The dietary supplement market has largely unregulated products with unproven safety and efficacy. Most supplements for male fertility contain folic acid and zinc, therefore a study aimed to determine the effect of these supplements on semen quality and live birth.
Couples planning infertility treatment were enrolled in the Folic Acid and Zinc Supplementation Trial (ClinicalTrials.gov Identifier: NCT01857310). Men were block randomised to receive either 5mg of folic acid and 30mg elemental zinc (n=1185) or placebo (n=1185) daily for six months.
Primary outcomes were live births resulting from pregnancies occurring within nine months of randomisation, and semen quality parameters at six months post-randomisation.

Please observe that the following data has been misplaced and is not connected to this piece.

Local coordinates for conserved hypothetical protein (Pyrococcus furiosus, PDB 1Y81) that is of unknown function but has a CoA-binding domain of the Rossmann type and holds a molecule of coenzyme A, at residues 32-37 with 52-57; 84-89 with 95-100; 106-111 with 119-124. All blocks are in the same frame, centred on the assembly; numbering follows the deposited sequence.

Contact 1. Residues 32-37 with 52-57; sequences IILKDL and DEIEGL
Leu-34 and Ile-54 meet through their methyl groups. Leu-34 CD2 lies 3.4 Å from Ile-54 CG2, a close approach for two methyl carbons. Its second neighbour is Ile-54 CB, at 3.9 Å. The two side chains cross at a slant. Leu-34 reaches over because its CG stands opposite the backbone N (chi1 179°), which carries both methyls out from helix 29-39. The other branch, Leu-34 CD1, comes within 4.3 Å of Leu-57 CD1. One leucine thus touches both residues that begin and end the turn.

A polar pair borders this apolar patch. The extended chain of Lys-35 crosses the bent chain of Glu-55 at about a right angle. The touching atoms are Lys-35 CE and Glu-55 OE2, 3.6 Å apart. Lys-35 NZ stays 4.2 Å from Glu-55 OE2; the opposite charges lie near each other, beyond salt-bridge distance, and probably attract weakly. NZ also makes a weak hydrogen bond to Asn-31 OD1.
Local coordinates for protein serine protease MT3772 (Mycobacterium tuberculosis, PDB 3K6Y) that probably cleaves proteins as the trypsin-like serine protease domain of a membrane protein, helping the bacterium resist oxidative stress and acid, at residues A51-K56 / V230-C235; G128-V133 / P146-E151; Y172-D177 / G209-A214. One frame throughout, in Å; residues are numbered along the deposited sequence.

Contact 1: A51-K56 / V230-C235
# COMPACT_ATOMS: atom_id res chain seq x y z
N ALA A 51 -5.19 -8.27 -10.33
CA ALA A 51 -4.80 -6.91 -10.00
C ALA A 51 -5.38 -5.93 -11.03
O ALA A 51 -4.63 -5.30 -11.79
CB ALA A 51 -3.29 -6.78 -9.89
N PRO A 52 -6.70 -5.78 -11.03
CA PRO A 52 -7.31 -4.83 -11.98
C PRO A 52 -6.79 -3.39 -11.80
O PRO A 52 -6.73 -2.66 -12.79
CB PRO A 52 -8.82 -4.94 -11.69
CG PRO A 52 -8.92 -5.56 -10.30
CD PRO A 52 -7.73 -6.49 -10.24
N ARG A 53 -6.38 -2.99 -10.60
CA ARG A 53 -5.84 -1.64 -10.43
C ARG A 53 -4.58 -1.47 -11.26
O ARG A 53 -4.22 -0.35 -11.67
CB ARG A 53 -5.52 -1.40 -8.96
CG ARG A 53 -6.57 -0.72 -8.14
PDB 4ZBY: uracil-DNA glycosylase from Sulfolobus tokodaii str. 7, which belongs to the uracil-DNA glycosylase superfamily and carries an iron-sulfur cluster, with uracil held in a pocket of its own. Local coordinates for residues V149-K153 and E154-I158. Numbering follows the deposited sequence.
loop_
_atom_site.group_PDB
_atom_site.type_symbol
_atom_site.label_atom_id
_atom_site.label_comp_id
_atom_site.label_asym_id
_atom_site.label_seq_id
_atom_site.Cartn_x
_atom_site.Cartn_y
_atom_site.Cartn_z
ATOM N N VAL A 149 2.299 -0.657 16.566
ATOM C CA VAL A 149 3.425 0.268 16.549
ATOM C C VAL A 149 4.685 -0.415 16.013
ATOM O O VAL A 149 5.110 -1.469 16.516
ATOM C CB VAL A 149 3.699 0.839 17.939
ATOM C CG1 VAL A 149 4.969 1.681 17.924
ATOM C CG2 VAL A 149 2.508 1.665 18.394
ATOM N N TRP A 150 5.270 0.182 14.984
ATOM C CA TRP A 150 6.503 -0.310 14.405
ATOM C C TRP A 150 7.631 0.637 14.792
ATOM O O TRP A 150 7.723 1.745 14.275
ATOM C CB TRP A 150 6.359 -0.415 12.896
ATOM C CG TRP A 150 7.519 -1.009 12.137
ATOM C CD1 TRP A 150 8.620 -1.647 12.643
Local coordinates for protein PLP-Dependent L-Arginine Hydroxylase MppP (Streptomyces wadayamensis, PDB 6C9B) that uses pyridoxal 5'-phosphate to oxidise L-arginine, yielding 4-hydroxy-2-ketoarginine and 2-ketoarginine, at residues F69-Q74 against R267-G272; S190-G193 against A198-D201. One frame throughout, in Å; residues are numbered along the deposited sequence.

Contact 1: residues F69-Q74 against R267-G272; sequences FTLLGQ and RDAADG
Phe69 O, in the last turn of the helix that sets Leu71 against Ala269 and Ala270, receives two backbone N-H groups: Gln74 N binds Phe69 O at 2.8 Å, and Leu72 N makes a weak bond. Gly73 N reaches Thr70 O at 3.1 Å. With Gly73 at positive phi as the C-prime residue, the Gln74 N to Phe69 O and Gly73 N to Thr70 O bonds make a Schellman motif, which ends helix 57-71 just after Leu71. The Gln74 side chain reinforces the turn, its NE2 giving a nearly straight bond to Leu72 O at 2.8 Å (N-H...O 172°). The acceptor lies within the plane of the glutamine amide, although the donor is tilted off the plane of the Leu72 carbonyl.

Live birth outcomes were available for all couples, with no significant difference between the two groups (risk difference -0.9%; 95% CI -4.7% to 2.8%).
Most semen quality parameters were not significantly different between the groups. A statistically significant increase in mean percentage DNA fragmentation was observed with folic acid and zinc supplementation (29.7%) compared to controls (27.2%), with a mean difference of 2.4% (95% CI 0.5%-4.4%].
The study concluded that the use of folic acid and zinc does not significantly improve semen quality or couples’ live birth rates.